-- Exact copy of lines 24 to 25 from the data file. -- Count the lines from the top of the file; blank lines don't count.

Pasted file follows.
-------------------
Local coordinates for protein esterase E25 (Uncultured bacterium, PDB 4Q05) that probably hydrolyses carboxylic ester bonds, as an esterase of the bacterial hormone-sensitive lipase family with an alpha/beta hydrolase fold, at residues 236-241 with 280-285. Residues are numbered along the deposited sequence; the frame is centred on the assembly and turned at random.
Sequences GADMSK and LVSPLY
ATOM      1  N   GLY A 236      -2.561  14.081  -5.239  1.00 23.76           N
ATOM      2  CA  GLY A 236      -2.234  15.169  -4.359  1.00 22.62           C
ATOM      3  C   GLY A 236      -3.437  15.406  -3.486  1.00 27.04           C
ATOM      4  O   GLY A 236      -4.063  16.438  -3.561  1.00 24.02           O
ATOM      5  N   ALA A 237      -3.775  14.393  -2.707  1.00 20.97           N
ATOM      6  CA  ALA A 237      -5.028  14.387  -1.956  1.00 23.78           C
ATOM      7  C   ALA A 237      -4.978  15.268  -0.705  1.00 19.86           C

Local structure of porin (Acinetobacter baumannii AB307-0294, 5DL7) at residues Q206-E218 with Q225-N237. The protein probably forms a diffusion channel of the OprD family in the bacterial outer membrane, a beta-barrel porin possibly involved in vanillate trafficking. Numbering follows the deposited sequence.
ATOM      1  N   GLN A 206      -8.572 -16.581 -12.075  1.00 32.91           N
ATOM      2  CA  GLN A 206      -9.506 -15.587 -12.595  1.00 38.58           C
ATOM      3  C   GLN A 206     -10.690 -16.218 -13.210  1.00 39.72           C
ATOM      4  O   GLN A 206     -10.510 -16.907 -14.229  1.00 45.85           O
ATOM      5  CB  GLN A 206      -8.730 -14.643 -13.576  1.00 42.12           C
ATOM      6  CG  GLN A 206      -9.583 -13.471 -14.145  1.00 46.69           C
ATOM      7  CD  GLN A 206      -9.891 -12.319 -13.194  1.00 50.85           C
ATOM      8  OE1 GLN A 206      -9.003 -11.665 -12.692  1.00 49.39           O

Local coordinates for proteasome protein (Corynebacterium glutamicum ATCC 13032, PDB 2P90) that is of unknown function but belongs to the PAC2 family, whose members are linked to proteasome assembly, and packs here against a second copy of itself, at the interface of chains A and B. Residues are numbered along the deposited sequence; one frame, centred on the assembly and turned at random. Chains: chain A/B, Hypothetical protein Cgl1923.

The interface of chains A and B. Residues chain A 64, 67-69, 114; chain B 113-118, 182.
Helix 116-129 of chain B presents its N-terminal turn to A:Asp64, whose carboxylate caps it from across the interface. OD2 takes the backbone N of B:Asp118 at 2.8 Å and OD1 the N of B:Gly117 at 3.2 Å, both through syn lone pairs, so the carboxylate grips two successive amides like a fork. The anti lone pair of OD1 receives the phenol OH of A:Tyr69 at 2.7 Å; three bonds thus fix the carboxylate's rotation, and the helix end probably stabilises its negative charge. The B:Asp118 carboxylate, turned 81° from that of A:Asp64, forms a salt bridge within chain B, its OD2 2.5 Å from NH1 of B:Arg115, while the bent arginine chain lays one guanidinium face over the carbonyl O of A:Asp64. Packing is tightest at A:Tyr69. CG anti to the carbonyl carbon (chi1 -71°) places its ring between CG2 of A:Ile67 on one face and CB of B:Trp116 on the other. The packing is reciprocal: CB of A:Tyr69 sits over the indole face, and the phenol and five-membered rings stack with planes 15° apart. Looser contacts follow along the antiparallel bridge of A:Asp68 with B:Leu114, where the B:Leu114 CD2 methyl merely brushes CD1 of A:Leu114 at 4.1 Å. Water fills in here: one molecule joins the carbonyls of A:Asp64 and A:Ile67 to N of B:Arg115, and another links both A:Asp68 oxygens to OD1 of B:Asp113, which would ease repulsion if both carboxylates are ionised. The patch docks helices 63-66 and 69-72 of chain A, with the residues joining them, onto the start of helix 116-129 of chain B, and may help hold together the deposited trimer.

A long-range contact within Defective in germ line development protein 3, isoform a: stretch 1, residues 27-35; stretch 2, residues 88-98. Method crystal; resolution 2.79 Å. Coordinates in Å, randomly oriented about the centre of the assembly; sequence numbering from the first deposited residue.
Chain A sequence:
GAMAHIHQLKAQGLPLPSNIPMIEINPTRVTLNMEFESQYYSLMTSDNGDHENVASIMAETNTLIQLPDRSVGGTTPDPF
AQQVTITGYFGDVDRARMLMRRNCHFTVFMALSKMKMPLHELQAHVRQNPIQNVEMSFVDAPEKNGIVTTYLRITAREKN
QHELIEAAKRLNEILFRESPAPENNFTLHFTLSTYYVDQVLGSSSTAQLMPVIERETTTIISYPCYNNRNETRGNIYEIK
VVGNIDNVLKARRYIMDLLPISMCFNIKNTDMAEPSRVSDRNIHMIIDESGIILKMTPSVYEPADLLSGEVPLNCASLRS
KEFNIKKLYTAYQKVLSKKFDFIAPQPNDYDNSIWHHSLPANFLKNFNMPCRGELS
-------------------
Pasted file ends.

GAMAHIHQLKAQGLPLPSNIPMIEINPTRVTLNMEFESQYYSLMTSDNGDHENVASIMAETNTLIQLPDRSVGGTTPDPF
AQQVTITGYFGDVDRARMLMRRNCHFTVFMALSKMKMPLHELQAHVRQNPIQNVEMSFVDAPEKNGIVTTYLRITAREKN